Illustration of woman with head on computer holding up a depleted battery

Great Resignation in Academia

By Sushmitha Vallabh

“Overworked, underpaid, undervalued. All time eaten with service, no time for research. Too much stress for a job with no lives on the line”: this is one of the many responses in an online forum called The Professor Is Out. This crowdsourced document, with a sister group on Facebook, has over 450 responses from people leaving academia. The Facebook group now has over 20,000 members.

A career consulting company called The Professor Is In, which helps recent graduates navigate academia, started forums such as this one in response to the growing number of resignations in late 2021 and early 2022. The company opted to launch support groups on social media, and the responses have been clear: PhD graduates are tired, and the only apparent way out is to leave academia. The great resignation not only applies to the STEM field but also comprises all specialties from those in the arts and social sciences to those in the humanities and law. Clearly, all educational institutions have deep-rooted issues, regardless of the country or the funding situation.

multiple graphs of salary comparisons, salary satisfaction, and career challenges from Nature journal.Dissatisfaction among early-career and mid-career researchers has always been apparent, but the pandemic was the final nail in the coffin. Uncertainty in the world, coupled with stress and high workloads, created a breaking point for numerous trainees at academic institutions. Nature’s 2021 career satisfaction survey had 3200 responses from working scientists, and less than half of the respondents’ were positive about their prospects. If you go through these surveys and forums, you realize that most of the answers overlap and reveal just how frustrating it is to work in academia:

  1. Administrative duties: Professors and postdoctoral trainees often find themselves dealing with piles of paperwork. Grant and institute funding, article reviews, graduate programs, and training take up a large chunk of the time of these researchers,’ and they are too exhausted to focus on their own research.
  2. Pay: This is perhaps the most apparent reason for researchers leaving academia. They would be willing to put up with the long hours if there were good compensation packages and benefits in place, but most scientists struggle to make ends meet. Postdoctoral trainees get paid less than technicians in most places and must fight for salary increases. Women scientists particularly have a tough time affording child care, and they typically have to use more than half their salary to pay for it. The Nature article sheds light on how mothers must sometimes resort to crowdsourcing to pay for the day care that enables them to stay in academia. This is a pitiful situation that too few universities care enough about to fix.
    Finding sources of funding is also extremely stressful. Pandemic-related research has seen a boost, but many other research areas lack funds to support trainees and faculty.
  3. Discrimination: If you read the online forum The Professor Is Out, you will find many responses that mention racial and sexual discrimination in institutions. Some of the incidents are chilling and make you wonder why this is still the norm. When implicit bias exists in nearly every department, climbing the ladder becomes next to impossible.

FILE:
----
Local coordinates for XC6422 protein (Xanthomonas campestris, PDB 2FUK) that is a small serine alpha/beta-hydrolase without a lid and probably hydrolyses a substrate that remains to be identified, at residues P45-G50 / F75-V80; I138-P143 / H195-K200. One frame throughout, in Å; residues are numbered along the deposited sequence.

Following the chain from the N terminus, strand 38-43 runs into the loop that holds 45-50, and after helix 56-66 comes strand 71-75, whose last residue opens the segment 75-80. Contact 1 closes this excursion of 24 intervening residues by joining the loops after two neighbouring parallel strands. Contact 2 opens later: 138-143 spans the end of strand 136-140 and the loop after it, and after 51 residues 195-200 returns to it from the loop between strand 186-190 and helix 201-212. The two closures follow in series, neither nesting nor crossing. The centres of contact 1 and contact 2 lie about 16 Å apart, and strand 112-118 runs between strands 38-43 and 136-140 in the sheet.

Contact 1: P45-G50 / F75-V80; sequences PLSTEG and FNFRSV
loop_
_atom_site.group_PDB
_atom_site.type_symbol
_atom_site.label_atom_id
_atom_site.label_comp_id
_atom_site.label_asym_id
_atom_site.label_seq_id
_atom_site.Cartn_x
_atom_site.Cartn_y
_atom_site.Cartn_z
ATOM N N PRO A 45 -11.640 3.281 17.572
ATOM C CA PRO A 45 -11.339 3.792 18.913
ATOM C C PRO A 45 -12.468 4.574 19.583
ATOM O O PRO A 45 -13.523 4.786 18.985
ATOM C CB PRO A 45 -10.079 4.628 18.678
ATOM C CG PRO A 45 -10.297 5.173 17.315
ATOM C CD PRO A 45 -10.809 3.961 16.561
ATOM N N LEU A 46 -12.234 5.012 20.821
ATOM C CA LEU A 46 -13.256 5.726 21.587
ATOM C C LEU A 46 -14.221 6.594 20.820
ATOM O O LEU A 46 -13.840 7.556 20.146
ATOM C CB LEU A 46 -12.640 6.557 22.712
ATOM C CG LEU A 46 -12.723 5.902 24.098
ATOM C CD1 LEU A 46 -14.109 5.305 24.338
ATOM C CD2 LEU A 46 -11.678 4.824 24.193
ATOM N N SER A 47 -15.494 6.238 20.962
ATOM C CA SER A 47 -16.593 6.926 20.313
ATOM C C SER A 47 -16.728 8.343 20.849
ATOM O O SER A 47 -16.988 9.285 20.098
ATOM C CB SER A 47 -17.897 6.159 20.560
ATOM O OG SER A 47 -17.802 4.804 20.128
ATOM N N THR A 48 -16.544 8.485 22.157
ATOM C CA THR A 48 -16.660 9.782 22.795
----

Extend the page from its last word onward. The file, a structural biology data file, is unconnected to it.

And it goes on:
4. Mental health: The mental health crisis brought forth by the pandemic still looms over all of us. On top of this, career uncertainty, layoffs, competition, online classes, and high workloads have impacted every scientist. Organizations have taken notice and have implemented well-being workshops, but this effort has not changed day-to-day working conditions.
  5. Opportunities outside academia: Before the pandemic, opportunities for recent graduates were very limited in industry. Now, because of the pharma boom, scientists are getting recruited straight out of grad school, and more and more positions are opening up to non-scientists. Project management has also become a great alternative for scientists who want to get into management but who want to keep their feet in science.

Issues with academic institutions have always been around, but the pandemic has made them impossible to ignore. The transition to online classes and then the requirement to get back to work even when it was still risky have made many scientists reconsider their careers and whether or not it is worth putting their lives on the line. The meager initiatives being taken up by educational institutions are not cutting it anymore.

If anything, the pandemic has helped many scientists to leave toxic workplaces and to make better decisions for themselves and their careers. If you look up #leavingacademia on social media, you will find several articles and forums that can help you to navigate your own exit and make you feel less guilty about leaving your training behind. This female Scientist article perhaps says it best, in the words of an anonymous contributor:  “I urge you to stop thinking of a non-academic career as an ‘alternative.’ Think of it as YOUR career and nothing else.”

Sushmitha Vallabh, Lab Manager, SBP Medical Discovery InstituteSushmitha Vallabh is a Lab Manager at Sanford Burnham Prebys Medical Discovery Institute in San Diego, California. She graduated from the University of Cincinnati with an MS in immunology in 2017. After graduating, she has worked in the university lab as a technician and eventually moved to San Diego to accept her current role. She loves reading, watching sunsets, and meeting fellow scientists!

This article was originally published in AWIS Magazine. Join AWIS to access the full issue of AWIS Magazine and more member benefits.